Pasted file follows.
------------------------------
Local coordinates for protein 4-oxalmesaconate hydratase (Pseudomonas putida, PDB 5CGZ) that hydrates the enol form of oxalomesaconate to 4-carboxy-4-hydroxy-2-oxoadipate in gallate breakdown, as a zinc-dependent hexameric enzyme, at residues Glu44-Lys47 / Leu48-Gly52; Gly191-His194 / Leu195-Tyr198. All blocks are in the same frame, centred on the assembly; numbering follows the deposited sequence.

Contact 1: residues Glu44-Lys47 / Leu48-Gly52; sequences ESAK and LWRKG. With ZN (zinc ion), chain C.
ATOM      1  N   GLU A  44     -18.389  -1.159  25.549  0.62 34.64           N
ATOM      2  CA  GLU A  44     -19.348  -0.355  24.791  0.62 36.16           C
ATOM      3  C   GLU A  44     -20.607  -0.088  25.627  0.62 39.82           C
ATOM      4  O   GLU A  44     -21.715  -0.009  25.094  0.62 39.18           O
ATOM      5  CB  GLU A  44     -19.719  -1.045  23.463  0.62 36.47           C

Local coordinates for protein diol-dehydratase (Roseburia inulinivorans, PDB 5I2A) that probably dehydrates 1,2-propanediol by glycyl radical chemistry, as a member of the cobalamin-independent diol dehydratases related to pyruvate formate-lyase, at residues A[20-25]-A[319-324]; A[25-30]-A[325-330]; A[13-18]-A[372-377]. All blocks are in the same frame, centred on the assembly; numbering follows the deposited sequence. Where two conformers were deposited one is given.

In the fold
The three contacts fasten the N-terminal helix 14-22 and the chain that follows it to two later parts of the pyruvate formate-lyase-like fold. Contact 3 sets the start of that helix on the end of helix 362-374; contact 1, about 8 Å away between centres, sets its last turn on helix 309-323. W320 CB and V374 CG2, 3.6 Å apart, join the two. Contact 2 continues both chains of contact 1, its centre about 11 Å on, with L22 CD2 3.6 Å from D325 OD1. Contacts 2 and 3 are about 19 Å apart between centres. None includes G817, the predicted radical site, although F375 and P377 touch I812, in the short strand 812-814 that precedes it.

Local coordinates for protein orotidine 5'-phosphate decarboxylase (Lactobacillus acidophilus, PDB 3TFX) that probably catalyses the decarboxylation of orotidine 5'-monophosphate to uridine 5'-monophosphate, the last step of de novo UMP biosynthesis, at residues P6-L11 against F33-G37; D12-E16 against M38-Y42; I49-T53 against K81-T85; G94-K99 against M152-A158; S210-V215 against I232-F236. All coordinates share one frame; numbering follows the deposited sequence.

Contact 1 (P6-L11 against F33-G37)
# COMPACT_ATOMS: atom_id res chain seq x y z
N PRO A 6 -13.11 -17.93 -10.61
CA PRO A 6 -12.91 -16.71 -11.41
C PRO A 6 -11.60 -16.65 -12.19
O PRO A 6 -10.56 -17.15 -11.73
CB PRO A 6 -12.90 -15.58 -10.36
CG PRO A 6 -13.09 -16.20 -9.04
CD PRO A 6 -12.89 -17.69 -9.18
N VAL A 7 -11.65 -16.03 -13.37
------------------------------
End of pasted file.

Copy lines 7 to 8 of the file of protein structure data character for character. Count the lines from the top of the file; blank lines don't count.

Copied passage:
ATOM      5  CB  GLU A  44     -19.719  -1.045  23.463  0.62 36.47           C

Local coordinates for protein diol-dehydratase (Roseburia inulinivorans, PDB 5I2A) that probably dehydrates 1,2-propanediol by glycyl radical chemistry, as a member of the cobalamin-independent diol dehydratases related to pyruvate formate-lyase, at residues A[20-25]-A[319-324]; A[25-30]-A[325-330]; A[13-18]-A[372-377]. All blocks are in the same frame, centred on the assembly; numbering follows the deposited sequence. Where two conformers were deposited one is given.